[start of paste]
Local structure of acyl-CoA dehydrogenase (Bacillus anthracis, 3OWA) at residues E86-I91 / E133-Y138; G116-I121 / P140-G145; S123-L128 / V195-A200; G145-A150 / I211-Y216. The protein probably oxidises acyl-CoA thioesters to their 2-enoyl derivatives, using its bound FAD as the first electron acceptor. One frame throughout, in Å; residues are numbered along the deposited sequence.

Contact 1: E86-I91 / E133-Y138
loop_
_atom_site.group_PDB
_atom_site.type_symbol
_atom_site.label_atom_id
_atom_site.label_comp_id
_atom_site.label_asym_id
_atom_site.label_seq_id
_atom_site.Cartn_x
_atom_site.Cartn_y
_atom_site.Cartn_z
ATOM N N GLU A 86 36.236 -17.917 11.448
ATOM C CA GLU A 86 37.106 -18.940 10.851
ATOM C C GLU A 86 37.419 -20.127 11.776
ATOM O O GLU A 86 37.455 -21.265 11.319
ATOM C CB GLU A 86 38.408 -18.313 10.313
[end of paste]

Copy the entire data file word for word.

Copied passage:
Local structure of acyl-CoA dehydrogenase (Bacillus anthracis, 3OWA) at residues E86-I91 / E133-Y138; G116-I121 / P140-G145; S123-L128 / V195-A200; G145-A150 / I211-Y216. The protein probably oxidises acyl-CoA thioesters to their 2-enoyl derivatives, using its bound FAD as the first electron acceptor. One frame throughout, in Å; residues are numbered along the deposited sequence.

Contact 1: E86-I91 / E133-Y138
loop_
_atom_site.group_PDB
_atom_site.type_symbol
_atom_site.label_atom_id
_atom_site.label_comp_id
_atom_site.label_asym_id
_atom_site.label_seq_id
_atom_site.Cartn_x
_atom_site.Cartn_y
_atom_site.Cartn_z
ATOM N N GLU A 86 36.236 -17.917 11.448
ATOM C CA GLU A 86 37.106 -18.940 10.851
ATOM C C GLU A 86 37.419 -20.127 11.776
ATOM O O GLU A 86 37.455 -21.265 11.319
ATOM C CB GLU A 86 38.408 -18.313 10.313